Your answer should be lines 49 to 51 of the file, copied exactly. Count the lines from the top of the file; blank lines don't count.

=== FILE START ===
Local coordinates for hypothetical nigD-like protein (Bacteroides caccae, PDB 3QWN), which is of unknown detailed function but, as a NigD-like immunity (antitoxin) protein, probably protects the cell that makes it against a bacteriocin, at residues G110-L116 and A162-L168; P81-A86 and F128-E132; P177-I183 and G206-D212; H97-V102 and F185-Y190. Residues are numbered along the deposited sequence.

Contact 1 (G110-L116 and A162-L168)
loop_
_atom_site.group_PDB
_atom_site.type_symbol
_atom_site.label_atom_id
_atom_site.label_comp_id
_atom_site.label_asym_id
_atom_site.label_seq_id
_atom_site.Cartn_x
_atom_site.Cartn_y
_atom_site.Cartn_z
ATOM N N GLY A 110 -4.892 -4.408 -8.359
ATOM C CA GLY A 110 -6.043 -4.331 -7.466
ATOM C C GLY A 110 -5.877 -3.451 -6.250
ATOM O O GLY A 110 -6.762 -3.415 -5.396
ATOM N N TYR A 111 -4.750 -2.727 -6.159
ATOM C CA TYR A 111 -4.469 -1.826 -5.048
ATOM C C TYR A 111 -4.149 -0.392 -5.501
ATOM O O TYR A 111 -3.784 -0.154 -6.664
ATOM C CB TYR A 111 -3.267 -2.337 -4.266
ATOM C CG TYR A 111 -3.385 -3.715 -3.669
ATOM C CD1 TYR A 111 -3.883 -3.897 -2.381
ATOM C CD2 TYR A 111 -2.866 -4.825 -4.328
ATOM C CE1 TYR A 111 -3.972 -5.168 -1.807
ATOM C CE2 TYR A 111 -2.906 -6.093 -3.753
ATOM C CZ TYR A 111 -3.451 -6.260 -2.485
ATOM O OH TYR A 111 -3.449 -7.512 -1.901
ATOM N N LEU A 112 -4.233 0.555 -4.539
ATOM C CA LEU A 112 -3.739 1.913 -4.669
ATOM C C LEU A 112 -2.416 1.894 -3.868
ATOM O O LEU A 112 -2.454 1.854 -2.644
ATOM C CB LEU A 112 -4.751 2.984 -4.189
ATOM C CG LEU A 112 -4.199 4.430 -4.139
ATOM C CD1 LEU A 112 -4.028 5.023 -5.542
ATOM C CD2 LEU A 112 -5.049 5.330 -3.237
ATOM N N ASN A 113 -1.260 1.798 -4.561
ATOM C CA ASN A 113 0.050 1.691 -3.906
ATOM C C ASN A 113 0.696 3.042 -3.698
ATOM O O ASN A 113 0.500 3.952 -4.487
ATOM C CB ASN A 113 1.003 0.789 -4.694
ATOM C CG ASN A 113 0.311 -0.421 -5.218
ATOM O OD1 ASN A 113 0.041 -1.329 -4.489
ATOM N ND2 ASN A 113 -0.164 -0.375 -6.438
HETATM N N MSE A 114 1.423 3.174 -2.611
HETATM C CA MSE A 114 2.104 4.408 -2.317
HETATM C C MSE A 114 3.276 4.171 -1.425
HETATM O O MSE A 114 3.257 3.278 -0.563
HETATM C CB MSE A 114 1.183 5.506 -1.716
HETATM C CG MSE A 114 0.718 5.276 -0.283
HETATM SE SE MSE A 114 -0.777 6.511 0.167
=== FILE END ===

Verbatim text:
HETATM C CB MSE A 114 1.183 5.506 -1.716
HETATM C CG MSE A 114 0.718 5.276 -0.283
HETATM SE SE MSE A 114 -0.777 6.511 0.167